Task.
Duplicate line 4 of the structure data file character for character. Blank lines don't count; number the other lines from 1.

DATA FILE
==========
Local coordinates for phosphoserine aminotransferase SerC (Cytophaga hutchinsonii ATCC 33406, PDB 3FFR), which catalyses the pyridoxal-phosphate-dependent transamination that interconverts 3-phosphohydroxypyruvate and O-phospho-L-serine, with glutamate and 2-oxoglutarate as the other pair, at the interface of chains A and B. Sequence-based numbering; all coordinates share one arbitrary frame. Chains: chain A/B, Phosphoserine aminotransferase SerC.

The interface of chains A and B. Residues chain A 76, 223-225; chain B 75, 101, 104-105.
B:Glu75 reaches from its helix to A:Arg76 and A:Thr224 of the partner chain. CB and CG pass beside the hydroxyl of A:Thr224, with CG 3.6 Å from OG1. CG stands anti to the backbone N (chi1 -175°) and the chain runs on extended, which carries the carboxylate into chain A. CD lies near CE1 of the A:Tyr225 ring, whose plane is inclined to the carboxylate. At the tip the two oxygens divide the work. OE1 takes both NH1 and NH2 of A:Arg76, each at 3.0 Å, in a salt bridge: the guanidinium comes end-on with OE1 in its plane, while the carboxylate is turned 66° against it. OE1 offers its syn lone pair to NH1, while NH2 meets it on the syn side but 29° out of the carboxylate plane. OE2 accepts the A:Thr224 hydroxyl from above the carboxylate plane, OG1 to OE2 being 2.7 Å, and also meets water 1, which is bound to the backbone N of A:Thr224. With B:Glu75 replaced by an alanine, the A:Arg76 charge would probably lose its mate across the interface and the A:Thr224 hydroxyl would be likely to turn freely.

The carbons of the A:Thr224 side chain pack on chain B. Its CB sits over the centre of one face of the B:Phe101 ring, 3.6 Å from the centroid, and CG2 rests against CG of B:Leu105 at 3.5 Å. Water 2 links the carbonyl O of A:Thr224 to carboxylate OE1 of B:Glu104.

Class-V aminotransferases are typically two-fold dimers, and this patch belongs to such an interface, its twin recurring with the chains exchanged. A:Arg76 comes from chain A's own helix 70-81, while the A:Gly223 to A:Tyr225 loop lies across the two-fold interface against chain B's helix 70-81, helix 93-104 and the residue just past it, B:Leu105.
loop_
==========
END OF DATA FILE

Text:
The carbons of the A:Thr224 side chain pack on chain B. Its CB sits over the centre of one face of the B:Phe101 ring, 3.6 Å from the centroid, and CG2 rests against CG of B:Leu105 at 3.5 Å. Water 2 links the carbonyl O of A:Thr224 to carboxylate OE1 of B:Glu104.